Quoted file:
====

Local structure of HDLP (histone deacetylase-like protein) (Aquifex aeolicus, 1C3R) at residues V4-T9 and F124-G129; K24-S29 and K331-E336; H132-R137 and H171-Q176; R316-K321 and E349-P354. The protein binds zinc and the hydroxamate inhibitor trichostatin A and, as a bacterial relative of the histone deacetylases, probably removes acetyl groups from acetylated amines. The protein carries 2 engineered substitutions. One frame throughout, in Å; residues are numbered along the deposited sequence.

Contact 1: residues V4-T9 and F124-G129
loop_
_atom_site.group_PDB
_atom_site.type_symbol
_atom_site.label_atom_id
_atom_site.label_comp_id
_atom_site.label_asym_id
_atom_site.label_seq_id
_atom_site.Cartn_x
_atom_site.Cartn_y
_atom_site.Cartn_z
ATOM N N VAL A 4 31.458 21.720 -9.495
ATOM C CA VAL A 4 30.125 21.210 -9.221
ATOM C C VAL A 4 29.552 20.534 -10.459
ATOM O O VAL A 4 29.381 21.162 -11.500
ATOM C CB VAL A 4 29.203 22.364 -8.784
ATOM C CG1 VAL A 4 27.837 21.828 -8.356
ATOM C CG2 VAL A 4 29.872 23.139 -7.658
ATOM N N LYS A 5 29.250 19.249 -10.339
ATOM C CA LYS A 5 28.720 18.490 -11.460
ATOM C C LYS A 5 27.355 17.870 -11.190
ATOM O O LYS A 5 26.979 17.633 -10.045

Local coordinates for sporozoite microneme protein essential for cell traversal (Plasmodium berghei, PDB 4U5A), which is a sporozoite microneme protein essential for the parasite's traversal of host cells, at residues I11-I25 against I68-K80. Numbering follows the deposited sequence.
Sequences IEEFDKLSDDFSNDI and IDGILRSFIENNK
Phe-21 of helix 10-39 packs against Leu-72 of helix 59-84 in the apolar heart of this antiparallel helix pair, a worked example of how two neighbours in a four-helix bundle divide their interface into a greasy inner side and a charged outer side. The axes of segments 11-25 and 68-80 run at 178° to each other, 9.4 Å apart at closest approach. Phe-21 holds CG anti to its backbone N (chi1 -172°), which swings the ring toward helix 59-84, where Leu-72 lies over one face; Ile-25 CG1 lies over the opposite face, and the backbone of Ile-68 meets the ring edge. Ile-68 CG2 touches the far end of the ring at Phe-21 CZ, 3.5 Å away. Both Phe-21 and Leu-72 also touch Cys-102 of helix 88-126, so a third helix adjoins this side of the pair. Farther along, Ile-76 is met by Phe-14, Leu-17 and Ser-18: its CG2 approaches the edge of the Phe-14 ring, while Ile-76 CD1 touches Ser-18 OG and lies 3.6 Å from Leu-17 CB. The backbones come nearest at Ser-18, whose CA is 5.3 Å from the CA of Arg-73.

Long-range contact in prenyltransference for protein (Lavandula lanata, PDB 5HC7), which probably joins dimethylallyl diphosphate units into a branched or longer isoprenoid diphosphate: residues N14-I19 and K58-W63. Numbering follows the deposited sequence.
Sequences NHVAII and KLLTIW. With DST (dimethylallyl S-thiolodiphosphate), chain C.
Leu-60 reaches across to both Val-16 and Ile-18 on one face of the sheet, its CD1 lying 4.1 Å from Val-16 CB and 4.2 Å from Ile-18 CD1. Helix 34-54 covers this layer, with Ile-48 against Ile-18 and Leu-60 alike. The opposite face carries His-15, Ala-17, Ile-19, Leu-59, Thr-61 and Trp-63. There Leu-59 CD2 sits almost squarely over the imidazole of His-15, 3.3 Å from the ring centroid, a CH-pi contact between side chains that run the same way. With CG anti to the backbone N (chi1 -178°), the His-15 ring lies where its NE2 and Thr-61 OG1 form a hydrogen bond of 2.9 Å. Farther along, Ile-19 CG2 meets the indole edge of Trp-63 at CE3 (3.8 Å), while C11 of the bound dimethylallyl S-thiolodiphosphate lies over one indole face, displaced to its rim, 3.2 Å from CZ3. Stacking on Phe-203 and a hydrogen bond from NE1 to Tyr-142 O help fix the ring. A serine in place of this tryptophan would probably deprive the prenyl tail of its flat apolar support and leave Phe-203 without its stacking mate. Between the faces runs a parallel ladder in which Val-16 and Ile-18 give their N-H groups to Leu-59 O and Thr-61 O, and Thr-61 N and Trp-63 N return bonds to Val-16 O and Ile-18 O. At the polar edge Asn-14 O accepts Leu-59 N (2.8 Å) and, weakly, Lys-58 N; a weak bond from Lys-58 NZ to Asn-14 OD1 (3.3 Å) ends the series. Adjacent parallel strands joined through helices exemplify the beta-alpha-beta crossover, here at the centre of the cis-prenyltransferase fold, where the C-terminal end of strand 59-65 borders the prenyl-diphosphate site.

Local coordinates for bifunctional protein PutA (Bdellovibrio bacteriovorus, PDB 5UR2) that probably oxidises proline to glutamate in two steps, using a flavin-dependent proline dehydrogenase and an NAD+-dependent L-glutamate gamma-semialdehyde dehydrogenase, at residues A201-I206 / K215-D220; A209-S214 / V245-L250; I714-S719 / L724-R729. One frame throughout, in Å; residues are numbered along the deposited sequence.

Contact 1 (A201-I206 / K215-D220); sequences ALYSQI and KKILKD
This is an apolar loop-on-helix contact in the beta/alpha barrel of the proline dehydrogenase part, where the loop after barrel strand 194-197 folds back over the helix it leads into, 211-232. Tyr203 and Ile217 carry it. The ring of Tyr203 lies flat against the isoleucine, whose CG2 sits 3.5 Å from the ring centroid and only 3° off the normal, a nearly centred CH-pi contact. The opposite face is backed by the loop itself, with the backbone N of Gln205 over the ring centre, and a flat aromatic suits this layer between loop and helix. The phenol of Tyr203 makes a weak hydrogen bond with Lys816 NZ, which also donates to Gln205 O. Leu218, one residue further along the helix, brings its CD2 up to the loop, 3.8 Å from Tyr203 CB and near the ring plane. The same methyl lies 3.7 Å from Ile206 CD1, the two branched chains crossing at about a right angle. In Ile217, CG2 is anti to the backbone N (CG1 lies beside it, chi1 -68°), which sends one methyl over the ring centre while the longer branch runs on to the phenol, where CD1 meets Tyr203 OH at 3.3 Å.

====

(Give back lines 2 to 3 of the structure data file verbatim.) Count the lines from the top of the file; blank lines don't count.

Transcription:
Contact 1: residues V4-T9 and F124-G129
loop_